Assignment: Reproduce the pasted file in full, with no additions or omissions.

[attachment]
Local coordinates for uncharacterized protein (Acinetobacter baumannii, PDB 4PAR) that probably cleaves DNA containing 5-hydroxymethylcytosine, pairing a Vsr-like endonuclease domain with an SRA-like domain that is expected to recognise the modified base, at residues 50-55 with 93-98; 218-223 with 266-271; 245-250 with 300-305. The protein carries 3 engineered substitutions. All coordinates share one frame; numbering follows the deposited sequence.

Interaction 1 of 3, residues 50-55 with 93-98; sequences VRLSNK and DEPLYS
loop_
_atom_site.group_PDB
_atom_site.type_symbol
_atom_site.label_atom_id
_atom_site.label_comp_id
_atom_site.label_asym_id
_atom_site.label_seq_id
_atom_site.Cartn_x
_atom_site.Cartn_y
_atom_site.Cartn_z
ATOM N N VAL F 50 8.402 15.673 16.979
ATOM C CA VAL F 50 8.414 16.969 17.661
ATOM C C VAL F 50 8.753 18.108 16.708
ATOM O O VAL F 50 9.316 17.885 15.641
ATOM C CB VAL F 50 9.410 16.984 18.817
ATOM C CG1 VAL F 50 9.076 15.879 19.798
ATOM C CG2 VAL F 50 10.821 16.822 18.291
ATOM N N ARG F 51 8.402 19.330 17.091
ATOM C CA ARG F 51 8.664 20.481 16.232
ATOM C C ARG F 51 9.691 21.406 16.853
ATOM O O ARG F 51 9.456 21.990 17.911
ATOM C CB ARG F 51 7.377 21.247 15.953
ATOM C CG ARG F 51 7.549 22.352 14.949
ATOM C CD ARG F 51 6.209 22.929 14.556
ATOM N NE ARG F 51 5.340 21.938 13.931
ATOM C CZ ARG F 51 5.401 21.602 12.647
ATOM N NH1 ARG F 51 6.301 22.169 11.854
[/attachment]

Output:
Local coordinates for uncharacterized protein (Acinetobacter baumannii, PDB 4PAR) that probably cleaves DNA containing 5-hydroxymethylcytosine, pairing a Vsr-like endonuclease domain with an SRA-like domain that is expected to recognise the modified base, at residues 50-55 with 93-98; 218-223 with 266-271; 245-250 with 300-305. The protein carries 3 engineered substitutions. All coordinates share one frame; numbering follows the deposited sequence.

Interaction 1 of 3, residues 50-55 with 93-98; sequences VRLSNK and DEPLYS
loop_
_atom_site.group_PDB
_atom_site.type_symbol
_atom_site.label_atom_id
_atom_site.label_comp_id
_atom_site.label_asym_id
_atom_site.label_seq_id
_atom_site.Cartn_x
_atom_site.Cartn_y
_atom_site.Cartn_z
ATOM N N VAL F 50 8.402 15.673 16.979
ATOM C CA VAL F 50 8.414 16.969 17.661
ATOM C C VAL F 50 8.753 18.108 16.708
ATOM O O VAL F 50 9.316 17.885 15.641
ATOM C CB VAL F 50 9.410 16.984 18.817
ATOM C CG1 VAL F 50 9.076 15.879 19.798
ATOM C CG2 VAL F 50 10.821 16.822 18.291
ATOM N N ARG F 51 8.402 19.330 17.091
ATOM C CA ARG F 51 8.664 20.481 16.232
ATOM C C ARG F 51 9.691 21.406 16.853
ATOM O O ARG F 51 9.456 21.990 17.911
ATOM C CB ARG F 51 7.377 21.247 15.953
ATOM C CG ARG F 51 7.549 22.352 14.949
ATOM C CD ARG F 51 6.209 22.929 14.556
ATOM N NE ARG F 51 5.340 21.938 13.931
ATOM C CZ ARG F 51 5.401 21.602 12.647
ATOM N NH1 ARG F 51 6.301 22.169 11.854